Golf Getting Closer To Olympic Games
Tiger Woods said he would play for his country if golf is a part of the 2016 Olympic Games.
CHASKA, Minn. (AP) -- Tiger Woods is a step closer to adding another major title to his name: Olympian.
Golf officials were thrilled by the International Olympic Committee executive board's decision to recommend golf and rugby sevens for inclusion at the 2016 Games. The full 106-member IOC assembly has the final say, voting in Copenhagen in October.
"I've said there is no singular decision or singular program that can globalize the game of golf like a nod from the IOC to join the Olympic Games," PGA of America CEO Joe Steranka said, who was beaming when he entered the room. "We still have Oct. 9 to look forward to, but we're very encouraged by today and we're proud of the support we've received."
None was bigger than that of Woods, arguably the most popular and recognized athlete in the world. Woods, Lorena Ochoa, Jack Nicklaus, Arnold Palmer, Annika Sorenstam and other players have helped promote golf's bid to get into the Olympics, and Woods said earlier this week that he would play in 2016.
"I think that golf is a truly global sport, and I think it should have been in the Olympics a while ago," Woods said Tuesday at the PGA Championship. "If it does get in, I think it would be great for golf and especially some of the other smaller countries that are now emerging in golf. I think it's a great way for them to compete and play and get the exposure that some of these countries aren't getting."
Golf was played at the 1900 Paris Olympics and 1904 St. Louis Games. While Woods' popularity has helped fuel worldwide interest in the game -- the World Cup will be in China this year and the field at this week's PGA included players from almost two dozen countries -- golf officials say there is still plenty of room for growth. Being part of the games is key, because many governments only fund Olympic sports.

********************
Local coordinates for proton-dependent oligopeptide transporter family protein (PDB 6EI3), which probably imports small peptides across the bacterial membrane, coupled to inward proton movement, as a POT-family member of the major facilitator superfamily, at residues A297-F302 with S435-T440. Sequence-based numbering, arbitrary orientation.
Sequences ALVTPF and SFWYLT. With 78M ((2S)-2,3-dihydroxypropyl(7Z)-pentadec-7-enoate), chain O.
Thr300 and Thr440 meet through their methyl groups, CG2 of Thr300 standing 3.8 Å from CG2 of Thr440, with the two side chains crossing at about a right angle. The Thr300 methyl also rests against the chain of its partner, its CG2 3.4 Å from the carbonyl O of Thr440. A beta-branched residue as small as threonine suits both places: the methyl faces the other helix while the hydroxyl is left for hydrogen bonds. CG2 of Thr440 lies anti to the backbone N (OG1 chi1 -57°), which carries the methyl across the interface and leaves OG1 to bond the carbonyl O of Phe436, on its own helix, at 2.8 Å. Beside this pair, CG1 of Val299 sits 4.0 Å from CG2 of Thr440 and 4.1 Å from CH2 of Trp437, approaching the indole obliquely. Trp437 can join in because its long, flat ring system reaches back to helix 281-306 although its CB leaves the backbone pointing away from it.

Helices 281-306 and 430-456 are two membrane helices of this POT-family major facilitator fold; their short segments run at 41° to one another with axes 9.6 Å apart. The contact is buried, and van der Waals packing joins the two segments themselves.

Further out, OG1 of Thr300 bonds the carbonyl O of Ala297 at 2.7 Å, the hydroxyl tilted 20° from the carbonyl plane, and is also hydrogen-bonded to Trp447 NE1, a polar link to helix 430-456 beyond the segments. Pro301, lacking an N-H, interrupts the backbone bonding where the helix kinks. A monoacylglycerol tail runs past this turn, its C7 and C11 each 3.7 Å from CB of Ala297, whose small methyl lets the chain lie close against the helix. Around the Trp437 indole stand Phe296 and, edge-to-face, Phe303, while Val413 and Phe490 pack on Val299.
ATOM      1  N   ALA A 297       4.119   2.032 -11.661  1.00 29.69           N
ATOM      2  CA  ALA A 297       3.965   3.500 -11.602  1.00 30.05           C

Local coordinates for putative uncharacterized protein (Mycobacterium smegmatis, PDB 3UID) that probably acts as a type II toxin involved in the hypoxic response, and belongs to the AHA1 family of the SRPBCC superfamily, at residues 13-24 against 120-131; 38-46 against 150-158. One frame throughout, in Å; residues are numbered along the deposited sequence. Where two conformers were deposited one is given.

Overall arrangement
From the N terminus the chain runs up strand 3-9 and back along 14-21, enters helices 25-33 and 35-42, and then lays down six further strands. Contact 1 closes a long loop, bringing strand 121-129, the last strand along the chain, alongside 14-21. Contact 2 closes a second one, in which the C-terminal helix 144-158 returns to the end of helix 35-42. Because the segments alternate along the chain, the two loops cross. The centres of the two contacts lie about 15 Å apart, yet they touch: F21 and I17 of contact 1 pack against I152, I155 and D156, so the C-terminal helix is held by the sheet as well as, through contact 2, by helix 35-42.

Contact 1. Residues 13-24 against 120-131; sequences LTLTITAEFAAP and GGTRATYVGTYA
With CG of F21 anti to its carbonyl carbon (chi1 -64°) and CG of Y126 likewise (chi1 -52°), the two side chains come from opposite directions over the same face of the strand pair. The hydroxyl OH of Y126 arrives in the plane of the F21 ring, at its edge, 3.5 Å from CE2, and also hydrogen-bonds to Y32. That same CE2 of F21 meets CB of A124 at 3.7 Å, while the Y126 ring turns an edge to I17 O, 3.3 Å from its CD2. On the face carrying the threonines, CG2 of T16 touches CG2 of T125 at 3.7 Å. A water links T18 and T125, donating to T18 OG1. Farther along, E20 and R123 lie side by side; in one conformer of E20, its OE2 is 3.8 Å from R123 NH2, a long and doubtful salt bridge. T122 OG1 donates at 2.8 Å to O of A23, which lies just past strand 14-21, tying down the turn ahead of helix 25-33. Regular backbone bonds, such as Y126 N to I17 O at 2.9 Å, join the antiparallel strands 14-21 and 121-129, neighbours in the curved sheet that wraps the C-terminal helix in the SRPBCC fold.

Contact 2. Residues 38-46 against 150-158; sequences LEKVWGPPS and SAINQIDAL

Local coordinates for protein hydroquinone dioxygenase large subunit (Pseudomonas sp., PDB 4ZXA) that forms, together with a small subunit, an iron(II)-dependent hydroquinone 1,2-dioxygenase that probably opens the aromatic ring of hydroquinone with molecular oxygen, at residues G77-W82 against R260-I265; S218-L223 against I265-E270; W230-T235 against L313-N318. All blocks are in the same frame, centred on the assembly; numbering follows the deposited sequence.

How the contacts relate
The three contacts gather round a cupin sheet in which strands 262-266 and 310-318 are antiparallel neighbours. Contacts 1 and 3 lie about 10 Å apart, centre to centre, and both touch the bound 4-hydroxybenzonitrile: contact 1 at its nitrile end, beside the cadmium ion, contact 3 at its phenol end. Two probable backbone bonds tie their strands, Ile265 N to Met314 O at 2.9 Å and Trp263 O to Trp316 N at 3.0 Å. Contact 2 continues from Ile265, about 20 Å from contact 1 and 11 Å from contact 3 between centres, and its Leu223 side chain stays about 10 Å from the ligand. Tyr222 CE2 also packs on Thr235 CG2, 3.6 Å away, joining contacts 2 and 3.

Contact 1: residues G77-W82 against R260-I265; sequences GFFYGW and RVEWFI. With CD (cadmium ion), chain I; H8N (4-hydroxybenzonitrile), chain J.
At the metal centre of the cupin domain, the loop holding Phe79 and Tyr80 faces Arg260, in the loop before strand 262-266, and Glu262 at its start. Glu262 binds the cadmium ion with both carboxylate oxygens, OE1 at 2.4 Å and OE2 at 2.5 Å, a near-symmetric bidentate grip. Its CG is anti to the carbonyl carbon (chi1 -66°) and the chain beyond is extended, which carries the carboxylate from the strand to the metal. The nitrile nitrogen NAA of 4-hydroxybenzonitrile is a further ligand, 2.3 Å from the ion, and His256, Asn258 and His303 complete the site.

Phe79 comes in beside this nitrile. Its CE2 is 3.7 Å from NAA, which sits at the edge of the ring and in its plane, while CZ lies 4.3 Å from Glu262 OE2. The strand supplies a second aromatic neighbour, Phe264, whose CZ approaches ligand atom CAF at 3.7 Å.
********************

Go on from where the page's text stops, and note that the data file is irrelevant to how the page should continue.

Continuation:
As for the top players, well, they're excited at the prospect of being Olympians.
"Doesn't that sound good?" defending PGA champion Padraig Harrington said earlier this week. "Imagine us being Olympic athletes. I think it would be fantastic for golf. As a golfer, I would think we have all the credentials to be Olympians."
Spain's Sergio Garcia agreed.
"I've always loved watching the Olympics," he said. "So to be able to be a part of the Olympics will be something unbelievable."
Golf has proposed a 72-hole stroke-play competition for men and women, with 60 players in each field. The world's top 15 players would qualify automatically. While match play could still be considered, International Golf Federation executive director Ty Votaw said stroke play was proposed after discussions with the top players.
"(They) felt it was the best and fairest way to identify a champion in a competition like an Olympic competition," Votaw said.
All the major professional tours have said they'll alter tournament schedules to avoid a clash with the Olympics. Votaw and Steranka said it's too early to say what events would be affected if golf is added. The four cities bidding for the 2016 Games have proposed dates in July and August.
The PGA Championship, the season's last major, is traditionally played in mid-August, and 2016 is also a Ryder Cup year.
"So many things would have to be addressed with venues and with television partners," Steranka said. "But we are all committed to do that because the prize for golf is that good."